'Iran investors eye Egypt amid row with US'

Iranians want to invest in Egyptian industrial, tourist sectors especially amid Cairo-Washington row, Al Arabiya reports.

Iranian Flag (R)_311 (photo credit: Reuters)
Iranian Flag (R)_311
(photo credit: Reuters)
Iranian investors are have expressed interest in Egypt's industrial sector especially amid tensions between Cairo and Washington over the detention of foreign NGO employees working in Egypt, pan-Arab news channel Al-Arabiya reported Wednesday.
Egyptian economists said the Iranian investors were interested primarily in Egypt's industrial sector, and not the real estate sector where Arab countries have focused their investments, according to the report. Tehran sees Egypt as an opportunity to break its economic isolation after Western countries have slapped far-reaching sanctions on Iran over its nuclear program.
Delegations from the two Middle Eastern countries have met recently to discuss improving ties between the two nations, which were largely cold since the Islamic Revolution.
At least 43 activists, including 19 Americans, have been detained in Egypt after being accused of working illegally in the country in a diplomatic crisis that saw Washington threaten to cut aid to Egypt.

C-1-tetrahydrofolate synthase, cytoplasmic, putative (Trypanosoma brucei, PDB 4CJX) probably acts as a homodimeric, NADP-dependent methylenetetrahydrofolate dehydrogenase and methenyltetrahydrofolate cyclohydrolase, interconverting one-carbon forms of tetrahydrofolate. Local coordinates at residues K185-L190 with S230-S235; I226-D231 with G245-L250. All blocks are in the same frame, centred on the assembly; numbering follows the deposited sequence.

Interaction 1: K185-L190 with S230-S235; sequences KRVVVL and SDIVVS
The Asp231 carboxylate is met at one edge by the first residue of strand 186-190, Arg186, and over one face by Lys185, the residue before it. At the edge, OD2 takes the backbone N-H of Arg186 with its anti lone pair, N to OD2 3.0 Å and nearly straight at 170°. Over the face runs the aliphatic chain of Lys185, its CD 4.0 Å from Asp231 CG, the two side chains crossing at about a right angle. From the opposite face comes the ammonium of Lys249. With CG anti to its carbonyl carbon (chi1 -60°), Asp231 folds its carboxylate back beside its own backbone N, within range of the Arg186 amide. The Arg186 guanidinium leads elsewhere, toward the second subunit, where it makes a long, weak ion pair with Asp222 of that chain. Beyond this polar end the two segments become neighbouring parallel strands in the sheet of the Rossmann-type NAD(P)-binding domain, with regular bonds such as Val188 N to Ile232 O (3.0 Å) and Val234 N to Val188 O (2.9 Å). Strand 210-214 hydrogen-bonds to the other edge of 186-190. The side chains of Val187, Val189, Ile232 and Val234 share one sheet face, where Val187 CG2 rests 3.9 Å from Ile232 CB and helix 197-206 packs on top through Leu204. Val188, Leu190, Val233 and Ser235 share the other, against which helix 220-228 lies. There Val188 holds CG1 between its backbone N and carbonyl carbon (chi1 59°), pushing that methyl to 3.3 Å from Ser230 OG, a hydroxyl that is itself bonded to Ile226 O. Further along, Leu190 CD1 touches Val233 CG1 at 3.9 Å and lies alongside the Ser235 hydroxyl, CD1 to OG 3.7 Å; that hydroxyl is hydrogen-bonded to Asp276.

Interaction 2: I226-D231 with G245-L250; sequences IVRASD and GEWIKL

Officials in Iran have expressed hope that relations between Cairo and Tehran will improve after the fall of former president Hosni Mubarak, who viewed Iran as a challenge for Egypt.
Last April, Iran announced it had appointed its first ambassador to Egypt in over 30 years.
Still, many Egyptian parliamentarians, including those in the majority Muslim Brotherhood political party, view Iran unfavorably especially in light of the civil conflict in Syria, where the government of Iran-backed President Bashar Assad has continued its crackdown on largely Sunni anti-government activists.
Trade between the two nations improved in the 1990s despite the cold diplomatic relations, and Iranian investors said they see the Arab republic as a prime tourist locations for Iranians. According to Al-Arabiya, Iranians have said their tourists would inject hard currency into Egypt, which saw its economy plummet since mass protests collapsed the government in Cairo in February 2011.
Iran is also facing difficult economic conditions as Western sanctions over the Islamic Republic's nuclear program has chased away investors and seen the Iranian rial drop to record lows.
According to economics professor Dr. Mustafa al-Nashrati from Cairo University, who spoke to Al-Arabiya, Iranian investors jumped on the opportunity presented by the diplomatic row between the US and Egypt. Egyptian businessmen have looked to Turkey and Iran amid the ongoing tensions with the US, which pledges $1.3 billion in military aid to Cairo annualy.
Some in Egypt's Islamist camp would rather see improved relations with Iran than continuing ties with neighboring Israel, Nashrati said.
Iran is specifically interested in investing in Egypt's petrochemicals and natural gas industries, Nashrati told Al-Arabiya.